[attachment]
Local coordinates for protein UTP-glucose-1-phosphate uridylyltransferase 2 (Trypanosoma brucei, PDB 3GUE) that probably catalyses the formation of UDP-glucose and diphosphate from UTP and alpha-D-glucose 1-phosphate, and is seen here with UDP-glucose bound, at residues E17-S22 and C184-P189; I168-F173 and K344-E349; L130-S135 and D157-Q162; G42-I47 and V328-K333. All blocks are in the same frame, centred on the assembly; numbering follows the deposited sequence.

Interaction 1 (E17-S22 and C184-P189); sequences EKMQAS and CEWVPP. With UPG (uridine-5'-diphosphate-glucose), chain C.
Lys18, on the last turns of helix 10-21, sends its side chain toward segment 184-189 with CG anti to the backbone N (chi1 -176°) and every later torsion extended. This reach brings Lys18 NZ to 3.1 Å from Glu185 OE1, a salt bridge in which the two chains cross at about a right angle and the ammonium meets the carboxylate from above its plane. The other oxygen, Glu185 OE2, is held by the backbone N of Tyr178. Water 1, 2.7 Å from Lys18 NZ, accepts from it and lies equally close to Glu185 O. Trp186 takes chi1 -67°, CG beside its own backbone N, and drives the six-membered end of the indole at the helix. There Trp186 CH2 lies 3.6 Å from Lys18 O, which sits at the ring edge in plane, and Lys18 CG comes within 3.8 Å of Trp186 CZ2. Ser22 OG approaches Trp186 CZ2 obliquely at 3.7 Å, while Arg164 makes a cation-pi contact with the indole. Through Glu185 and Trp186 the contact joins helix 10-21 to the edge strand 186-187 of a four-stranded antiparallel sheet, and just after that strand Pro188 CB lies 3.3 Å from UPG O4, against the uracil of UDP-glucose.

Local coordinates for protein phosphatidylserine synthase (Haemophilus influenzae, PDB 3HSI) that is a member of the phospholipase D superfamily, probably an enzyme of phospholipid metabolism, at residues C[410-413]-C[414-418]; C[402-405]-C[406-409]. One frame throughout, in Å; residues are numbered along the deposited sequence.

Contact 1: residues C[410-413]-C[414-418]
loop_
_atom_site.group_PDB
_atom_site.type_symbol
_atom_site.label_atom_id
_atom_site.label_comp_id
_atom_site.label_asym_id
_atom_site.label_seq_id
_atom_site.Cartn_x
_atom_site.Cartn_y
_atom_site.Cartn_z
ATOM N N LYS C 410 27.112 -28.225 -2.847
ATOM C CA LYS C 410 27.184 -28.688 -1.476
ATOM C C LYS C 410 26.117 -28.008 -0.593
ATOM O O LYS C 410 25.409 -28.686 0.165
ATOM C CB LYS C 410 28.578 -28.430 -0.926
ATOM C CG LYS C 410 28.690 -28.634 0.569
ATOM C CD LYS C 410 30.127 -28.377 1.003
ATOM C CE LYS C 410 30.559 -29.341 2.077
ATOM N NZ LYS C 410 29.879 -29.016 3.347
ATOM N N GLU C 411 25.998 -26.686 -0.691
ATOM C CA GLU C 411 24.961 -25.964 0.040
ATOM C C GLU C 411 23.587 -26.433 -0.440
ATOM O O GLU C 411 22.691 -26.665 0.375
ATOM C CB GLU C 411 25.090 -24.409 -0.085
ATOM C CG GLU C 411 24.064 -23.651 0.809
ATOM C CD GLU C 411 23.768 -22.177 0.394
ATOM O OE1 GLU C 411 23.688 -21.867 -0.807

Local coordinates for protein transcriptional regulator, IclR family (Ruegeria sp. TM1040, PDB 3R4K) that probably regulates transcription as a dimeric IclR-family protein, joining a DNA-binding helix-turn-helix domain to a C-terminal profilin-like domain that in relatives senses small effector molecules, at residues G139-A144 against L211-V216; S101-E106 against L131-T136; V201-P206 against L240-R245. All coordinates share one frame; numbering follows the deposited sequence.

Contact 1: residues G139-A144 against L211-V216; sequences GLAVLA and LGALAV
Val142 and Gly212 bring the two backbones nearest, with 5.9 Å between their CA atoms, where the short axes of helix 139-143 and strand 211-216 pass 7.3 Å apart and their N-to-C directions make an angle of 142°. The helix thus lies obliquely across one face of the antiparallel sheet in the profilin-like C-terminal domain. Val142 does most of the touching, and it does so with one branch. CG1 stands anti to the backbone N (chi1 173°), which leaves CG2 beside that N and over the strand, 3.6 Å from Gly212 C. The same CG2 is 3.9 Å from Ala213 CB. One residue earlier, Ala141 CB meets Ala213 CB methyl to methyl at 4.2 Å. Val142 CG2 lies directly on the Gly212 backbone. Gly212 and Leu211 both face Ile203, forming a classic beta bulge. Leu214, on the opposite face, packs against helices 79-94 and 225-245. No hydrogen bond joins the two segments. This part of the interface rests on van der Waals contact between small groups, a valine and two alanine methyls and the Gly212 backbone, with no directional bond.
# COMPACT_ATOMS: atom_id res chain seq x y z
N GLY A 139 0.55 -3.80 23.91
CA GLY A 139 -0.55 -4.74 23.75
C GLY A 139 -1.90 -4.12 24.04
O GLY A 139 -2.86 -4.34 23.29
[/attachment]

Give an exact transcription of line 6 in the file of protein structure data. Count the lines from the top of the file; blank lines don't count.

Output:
loop_